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UK Internet Censorship


2020: July-Sept

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Offsite Article: New online harm legislation is a threat to free speech...


Link Here 28th September 2020
Full story: Online Harms White Paper...UK Government seeks to censor social media
There is a problem online and it is causing real harm, but banning language rather than engaging in education sounds like a political fix rather than an actual solution. By Ruth Smeeth, former MP and CEO of Index on Censorship

See article from independent.co.uk

 

 

Offsite Article: Censorship is the greatest online harm...


Link Here 24th September 2020
Full story: Online Harms White Paper...UK Government seeks to censor social media
The UK government is planning a shocking clampdown on free speech online. By Radomir Tylecote

See article from spiked-online.com

 

 

Extract: Why is the government pushing unprecedented online censorship?...

Official plans are an authoritarian threat to our freedom of speech, and would prove a nasty surprise to most internet users. By Radomir Tylecote


Link Here 18th September 2020
Full story: Online Harms White Paper...UK Government seeks to censor social media

The UK Government's 'Online Harms' plans will lead to sweeping online censorship unprecedented in a democracy. Some of the harms the plans describe are vague, like unacceptable content and disinformation. The new regulations will prohibit material that may directly or indirectly cause harm even if it is not necessarily illegal.

In other words, the regulator will be empowered to censor lawful content, a huge infringement on our freedoms. The White Paper singled out offensive material, as if giving offense is a harm the public need protection from by the state. In fact, the White Paper does not properly define harm or hate speech, but empowers a future regulator to do so. Failure to define harm means the definition may be outsourced to the most vocal activists who see in the new regulator a chance to ban opinions they don't like.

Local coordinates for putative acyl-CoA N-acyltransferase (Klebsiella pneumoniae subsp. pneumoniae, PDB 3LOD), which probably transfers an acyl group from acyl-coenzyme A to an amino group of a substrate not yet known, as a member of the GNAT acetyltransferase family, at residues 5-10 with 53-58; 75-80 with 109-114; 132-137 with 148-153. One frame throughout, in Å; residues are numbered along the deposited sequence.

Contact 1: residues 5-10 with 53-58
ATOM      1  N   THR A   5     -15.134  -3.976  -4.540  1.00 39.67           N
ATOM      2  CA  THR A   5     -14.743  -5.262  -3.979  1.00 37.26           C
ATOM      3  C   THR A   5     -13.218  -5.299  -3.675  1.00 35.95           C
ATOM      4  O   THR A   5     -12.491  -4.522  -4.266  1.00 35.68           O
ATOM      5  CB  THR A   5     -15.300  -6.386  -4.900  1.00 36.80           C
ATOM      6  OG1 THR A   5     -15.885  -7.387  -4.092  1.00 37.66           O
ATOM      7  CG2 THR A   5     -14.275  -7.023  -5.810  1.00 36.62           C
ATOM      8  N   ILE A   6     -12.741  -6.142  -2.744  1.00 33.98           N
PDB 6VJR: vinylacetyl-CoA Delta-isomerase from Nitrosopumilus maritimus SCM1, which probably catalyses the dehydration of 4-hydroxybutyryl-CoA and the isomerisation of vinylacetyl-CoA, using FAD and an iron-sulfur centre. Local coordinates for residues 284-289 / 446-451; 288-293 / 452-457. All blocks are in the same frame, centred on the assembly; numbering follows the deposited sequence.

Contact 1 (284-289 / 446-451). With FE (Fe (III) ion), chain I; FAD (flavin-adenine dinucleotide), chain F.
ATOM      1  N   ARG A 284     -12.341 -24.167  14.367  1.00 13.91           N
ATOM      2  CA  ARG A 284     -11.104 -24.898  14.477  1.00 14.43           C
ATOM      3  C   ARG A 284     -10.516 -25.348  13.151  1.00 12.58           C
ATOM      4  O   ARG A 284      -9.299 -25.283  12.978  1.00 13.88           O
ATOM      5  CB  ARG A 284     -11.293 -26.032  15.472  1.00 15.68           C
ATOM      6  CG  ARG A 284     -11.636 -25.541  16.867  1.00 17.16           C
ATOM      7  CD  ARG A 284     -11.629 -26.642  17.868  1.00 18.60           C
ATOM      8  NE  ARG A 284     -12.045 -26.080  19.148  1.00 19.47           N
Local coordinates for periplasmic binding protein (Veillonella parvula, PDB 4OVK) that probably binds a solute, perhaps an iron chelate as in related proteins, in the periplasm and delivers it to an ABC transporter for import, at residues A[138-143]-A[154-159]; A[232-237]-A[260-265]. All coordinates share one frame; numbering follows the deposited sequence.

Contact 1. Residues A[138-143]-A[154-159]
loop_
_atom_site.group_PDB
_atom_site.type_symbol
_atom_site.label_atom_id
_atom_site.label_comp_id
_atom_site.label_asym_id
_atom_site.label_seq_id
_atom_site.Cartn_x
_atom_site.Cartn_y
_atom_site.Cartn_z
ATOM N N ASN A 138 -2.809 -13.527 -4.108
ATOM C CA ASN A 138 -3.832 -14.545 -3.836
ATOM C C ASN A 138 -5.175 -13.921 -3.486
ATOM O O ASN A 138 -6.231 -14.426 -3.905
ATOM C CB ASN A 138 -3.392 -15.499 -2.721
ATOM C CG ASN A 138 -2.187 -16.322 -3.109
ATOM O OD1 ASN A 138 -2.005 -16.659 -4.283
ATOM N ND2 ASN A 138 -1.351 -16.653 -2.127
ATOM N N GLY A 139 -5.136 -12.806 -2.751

The government claims its proposals are inspired by Germany's 2017 NetzDG law. But Human Rights Watch has said the law turns private companies into overzealous censors and called on Germany to scrap it. NetzDG's other fans include President Lukashenko of Belarus, who cited it to justify a 2017 clampdown on dissent. Vladimir Putin's United Russia Party cited NetzDG as the model for its internet law. So did Venezuela. Chillingly, the plans bear a striking similarity to some of Beijing's internet censorship policies. The Cyberspace Administration of China censors rumours because they cause social harms.

 

 

Offsite Article: Best to banish kids from the grown up internet...


Link Here 15th September 2020
Full story: ICO Age Appropriate Design...ICO calls for age assurance for websites accessed by children
A good summary of some of the unexpected consequences of internet censorship that will arise from ICO's Age Appropriate Design Code.

See article from parentzone.org.uk

 

 

Insulting law...

The Law Commission is consulting on changing the much abused 'malicious communications' law that is used to prosecute internet insults


Link Here11th September 2020
Full story: Trivial Insults and Jokes...Authorities persecuting insulting comments on Facebook and Twitter

Reform of the law is needed to protect victims from harmful online behaviour including abusive messages, cyber-flashing, pile-on harassment, and the malicious sharing of information known to be false. The Law Commission is consulting on proposals to improve the protection afforded to victims by the criminal law, while at the same time provide better safeguards for freedom of expression.

In our Consultation Paper launched on 11 September 2020, we make a number of proposals for reform to ensure that the law is clearer and effectively targets serious harm and criminality arising from online abuse. This is balanced with the need to better protect the right to freedom of expression.

The proposals include:

  • A new offence to replace the communications offences (the Malicious Communications Act 1988 (MCA 1988) and the Communications Act 2003 (CA 2003)), to criminalise behaviour where a communication would likely cause harm.